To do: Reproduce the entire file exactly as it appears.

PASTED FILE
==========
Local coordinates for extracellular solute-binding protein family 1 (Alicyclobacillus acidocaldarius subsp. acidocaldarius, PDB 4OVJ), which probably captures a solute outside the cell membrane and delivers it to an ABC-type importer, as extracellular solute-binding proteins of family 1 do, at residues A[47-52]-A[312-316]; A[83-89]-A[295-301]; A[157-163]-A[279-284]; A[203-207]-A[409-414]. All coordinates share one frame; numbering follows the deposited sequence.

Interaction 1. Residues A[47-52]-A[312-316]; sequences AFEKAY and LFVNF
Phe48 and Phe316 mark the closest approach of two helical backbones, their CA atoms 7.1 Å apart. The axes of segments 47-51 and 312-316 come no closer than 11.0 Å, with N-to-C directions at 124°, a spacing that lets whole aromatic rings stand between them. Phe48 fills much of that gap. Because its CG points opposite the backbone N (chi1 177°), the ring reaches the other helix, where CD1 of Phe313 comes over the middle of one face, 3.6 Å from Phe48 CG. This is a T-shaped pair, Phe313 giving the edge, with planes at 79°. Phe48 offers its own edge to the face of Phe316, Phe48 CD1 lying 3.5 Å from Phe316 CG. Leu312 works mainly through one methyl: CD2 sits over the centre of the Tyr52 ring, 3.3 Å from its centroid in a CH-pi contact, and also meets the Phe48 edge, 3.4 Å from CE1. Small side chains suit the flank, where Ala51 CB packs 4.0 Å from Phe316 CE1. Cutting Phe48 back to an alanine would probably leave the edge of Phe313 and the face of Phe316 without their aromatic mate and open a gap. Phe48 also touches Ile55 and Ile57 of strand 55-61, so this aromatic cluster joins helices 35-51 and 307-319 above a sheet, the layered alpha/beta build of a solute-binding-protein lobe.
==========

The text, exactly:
Local coordinates for extracellular solute-binding protein family 1 (Alicyclobacillus acidocaldarius subsp. acidocaldarius, PDB 4OVJ), which probably captures a solute outside the cell membrane and delivers it to an ABC-type importer, as extracellular solute-binding proteins of family 1 do, at residues A[47-52]-A[312-316]; A[83-89]-A[295-301]; A[157-163]-A[279-284]; A[203-207]-A[409-414]. All coordinates share one frame; numbering follows the deposited sequence.

Interaction 1. Residues A[47-52]-A[312-316]; sequences AFEKAY and LFVNF
Phe48 and Phe316 mark the closest approach of two helical backbones, their CA atoms 7.1 Å apart. The axes of segments 47-51 and 312-316 come no closer than 11.0 Å, with N-to-C directions at 124°, a spacing that lets whole aromatic rings stand between them. Phe48 fills much of that gap. Because its CG points opposite the backbone N (chi1 177°), the ring reaches the other helix, where CD1 of Phe313 comes over the middle of one face, 3.6 Å from Phe48 CG. This is a T-shaped pair, Phe313 giving the edge, with planes at 79°. Phe48 offers its own edge to the face of Phe316, Phe48 CD1 lying 3.5 Å from Phe316 CG. Leu312 works mainly through one methyl: CD2 sits over the centre of the Tyr52 ring, 3.3 Å from its centroid in a CH-pi contact, and also meets the Phe48 edge, 3.4 Å from CE1. Small side chains suit the flank, where Ala51 CB packs 4.0 Å from Phe316 CE1. Cutting Phe48 back to an alanine would probably leave the edge of Phe313 and the face of Phe316 without their aromatic mate and open a gap. Phe48 also touches Ile55 and Ile57 of strand 55-61, so this aromatic cluster joins helices 35-51 and 307-319 above a sheet, the layered alpha/beta build of a solute-binding-protein lobe.